German-made howitzers struggling in Ukrainian mud – NYT
Muddy conditions on the Ukrainian battlefield are preventing Kiev’s forces from deploying their German-made Panzerhaubitze 2000 howitzers, the New York Times has reported.
The 155mm self-propelled guns are “barely moving forward” due to the “viscous central Ukrainian mud,” the paper wrote on Monday.
“Until the weather improves, there will be no counteroffensive,” a lieutenant with Ukraine’s 43rd Separate Artillery Brigade told NYT. “The vehicles will get stuck and then what will we do if the shooting starts?”
The commander of the unit, which received several PzH 2000s from Germany and the Netherlands over the winter, has decided to pull all of the howitzers out of the battlezone for now. His concern is that the 60-ton machines will simply be unable to escape once they come under Russian fire, according to the report.
Ukrainian troops, who spoke to the paper, explained that the problem with PzH 2000s is that they have rubber treads that are better suited to flat, hard surfaces, not drenched ground.
The Soviet-made Pion self-propelled gun, operated by both Russia and Ukraine, “actually performs better in muddy conditions” because of “its metal, claw-like tracks,” the New York Times said.
The PzH 2000 boasts an electronic targeting system, automatic loading, and other advanced features, but its “sensitive electronics go haywire when exposed to moisture or dirt,” the report stated.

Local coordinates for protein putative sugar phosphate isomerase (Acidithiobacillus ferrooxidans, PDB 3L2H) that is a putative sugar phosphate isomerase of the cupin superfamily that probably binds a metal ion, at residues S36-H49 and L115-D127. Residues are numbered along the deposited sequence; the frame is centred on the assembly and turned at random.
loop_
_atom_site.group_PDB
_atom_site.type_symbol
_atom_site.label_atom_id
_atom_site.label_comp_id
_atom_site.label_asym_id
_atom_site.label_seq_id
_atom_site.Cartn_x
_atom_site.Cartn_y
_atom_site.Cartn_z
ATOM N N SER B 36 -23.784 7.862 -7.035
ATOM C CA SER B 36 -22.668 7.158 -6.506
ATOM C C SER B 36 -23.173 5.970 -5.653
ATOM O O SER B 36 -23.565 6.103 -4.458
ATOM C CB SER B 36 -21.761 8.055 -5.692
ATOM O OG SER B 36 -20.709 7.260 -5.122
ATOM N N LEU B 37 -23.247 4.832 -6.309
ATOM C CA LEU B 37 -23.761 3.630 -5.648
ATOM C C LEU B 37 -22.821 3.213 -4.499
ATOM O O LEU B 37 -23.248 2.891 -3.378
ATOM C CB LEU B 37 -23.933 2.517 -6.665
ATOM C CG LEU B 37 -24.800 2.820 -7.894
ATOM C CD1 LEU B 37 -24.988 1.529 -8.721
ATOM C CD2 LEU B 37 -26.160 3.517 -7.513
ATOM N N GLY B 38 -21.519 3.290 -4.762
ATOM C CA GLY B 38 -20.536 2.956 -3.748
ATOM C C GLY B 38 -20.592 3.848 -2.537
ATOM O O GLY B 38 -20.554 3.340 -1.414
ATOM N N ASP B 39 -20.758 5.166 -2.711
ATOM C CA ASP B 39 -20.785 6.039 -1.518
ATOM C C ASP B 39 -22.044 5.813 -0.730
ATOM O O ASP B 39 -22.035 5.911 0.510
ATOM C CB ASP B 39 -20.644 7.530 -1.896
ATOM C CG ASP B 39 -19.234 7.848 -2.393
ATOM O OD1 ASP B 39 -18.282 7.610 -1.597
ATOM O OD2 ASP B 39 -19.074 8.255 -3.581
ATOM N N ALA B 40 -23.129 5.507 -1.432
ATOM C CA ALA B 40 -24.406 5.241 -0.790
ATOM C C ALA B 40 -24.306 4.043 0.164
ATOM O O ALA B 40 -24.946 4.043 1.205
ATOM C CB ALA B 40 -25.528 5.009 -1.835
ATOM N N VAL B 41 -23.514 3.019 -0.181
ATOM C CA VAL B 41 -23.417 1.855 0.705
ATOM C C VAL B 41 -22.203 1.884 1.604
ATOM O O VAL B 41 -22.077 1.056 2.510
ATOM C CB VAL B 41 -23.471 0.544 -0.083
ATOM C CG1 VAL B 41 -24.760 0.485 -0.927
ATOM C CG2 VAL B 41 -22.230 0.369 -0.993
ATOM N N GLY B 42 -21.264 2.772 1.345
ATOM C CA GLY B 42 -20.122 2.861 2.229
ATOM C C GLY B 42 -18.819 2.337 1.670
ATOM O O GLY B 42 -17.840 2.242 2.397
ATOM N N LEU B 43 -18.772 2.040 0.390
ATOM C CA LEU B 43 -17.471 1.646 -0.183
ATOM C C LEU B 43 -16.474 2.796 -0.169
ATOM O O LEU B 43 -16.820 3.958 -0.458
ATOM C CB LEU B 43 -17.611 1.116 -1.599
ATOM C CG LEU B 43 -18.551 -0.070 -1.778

“The Panzer really loves cleanliness,” one of the troops told the paper. “If you fire off two full loads of ammunition, you need to spend a day servicing it.”
Several Ukrainian officials have claimed in recent weeks that bad weather was the reason why Kiev’s forces have been delaying their mulled spring counteroffensive. “Obviously, the weather is not allowing so far the heavy tanks to move in the Ukrainian usual spring mud,” Ukraine’s ambassador to the UK, Vadim Pristayko, told Sky News on Tuesday.
A report by Politico last week claimed that Kiev’s main backer, the US, has been concerned that when it is eventually launched, the impact of the Ukrainian counteroffensive could fall short of expectations. CNN also suggested after reviewing satellite imagery that the Kiev’s forces will likely have a hard time breaching the elaborate defenses built by the Russian military over the past six months.
Former Russian president Dmitry Medvedev, who now serves as deputy head of the country’s Security Council, has insisted that if the counteroffensive really takes place it will result in “mass destruction of personnel and military equipment” and “maximum military defeat” for Ukraine.